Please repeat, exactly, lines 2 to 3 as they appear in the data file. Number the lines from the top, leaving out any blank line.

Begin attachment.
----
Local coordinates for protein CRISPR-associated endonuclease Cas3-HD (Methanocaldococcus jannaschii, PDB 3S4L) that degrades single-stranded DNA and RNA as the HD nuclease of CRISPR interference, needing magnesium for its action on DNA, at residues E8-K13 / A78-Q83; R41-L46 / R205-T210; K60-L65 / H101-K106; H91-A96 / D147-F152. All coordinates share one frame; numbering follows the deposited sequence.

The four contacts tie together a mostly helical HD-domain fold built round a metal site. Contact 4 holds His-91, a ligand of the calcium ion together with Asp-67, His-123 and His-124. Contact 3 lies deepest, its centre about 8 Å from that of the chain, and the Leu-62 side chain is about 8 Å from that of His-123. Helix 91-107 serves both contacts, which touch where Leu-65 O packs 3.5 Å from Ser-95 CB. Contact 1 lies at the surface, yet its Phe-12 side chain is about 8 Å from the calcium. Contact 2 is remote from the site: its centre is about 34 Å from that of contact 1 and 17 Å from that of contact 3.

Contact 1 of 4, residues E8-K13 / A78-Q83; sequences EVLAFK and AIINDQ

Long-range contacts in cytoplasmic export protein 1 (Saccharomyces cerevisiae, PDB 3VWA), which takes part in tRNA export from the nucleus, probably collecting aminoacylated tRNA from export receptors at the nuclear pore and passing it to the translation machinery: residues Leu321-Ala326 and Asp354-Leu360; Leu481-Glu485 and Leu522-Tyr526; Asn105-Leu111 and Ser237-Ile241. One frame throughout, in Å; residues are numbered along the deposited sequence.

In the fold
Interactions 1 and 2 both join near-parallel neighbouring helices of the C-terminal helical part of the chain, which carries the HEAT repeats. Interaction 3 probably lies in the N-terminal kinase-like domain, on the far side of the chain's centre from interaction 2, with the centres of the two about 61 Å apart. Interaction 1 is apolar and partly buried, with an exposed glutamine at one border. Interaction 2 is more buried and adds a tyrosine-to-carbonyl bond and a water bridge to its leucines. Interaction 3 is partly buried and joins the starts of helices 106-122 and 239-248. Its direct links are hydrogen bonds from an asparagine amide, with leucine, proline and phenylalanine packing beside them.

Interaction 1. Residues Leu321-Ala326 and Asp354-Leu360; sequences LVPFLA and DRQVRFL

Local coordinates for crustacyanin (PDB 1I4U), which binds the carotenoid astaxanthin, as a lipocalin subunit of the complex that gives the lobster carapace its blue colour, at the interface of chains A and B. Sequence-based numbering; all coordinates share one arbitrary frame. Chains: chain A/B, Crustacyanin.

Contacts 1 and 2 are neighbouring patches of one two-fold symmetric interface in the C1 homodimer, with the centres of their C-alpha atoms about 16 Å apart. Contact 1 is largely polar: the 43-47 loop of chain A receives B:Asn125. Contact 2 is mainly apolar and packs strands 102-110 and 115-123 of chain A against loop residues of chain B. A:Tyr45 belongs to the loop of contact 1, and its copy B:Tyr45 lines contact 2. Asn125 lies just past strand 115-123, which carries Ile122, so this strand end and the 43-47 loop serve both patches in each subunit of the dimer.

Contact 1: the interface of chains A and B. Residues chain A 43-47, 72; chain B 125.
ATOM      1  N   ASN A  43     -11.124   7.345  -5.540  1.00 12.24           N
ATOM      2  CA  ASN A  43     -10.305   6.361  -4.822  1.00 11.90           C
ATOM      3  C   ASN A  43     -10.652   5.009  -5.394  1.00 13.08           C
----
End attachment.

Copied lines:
The four contacts tie together a mostly helical HD-domain fold built round a metal site. Contact 4 holds His-91, a ligand of the calcium ion together with Asp-67, His-123 and His-124. Contact 3 lies deepest, its centre about 8 Å from that of the chain, and the Leu-62 side chain is about 8 Å from that of His-123. Helix 91-107 serves both contacts, which touch where Leu-65 O packs 3.5 Å from Ser-95 CB. Contact 1 lies at the surface, yet its Phe-12 side chain is about 8 Å from the calcium. Contact 2 is remote from the site: its centre is about 34 Å from that of contact 1 and 17 Å from that of contact 3.

Contact 1 of 4, residues E8-K13 / A78-Q83; sequences EVLAFK and AIINDQ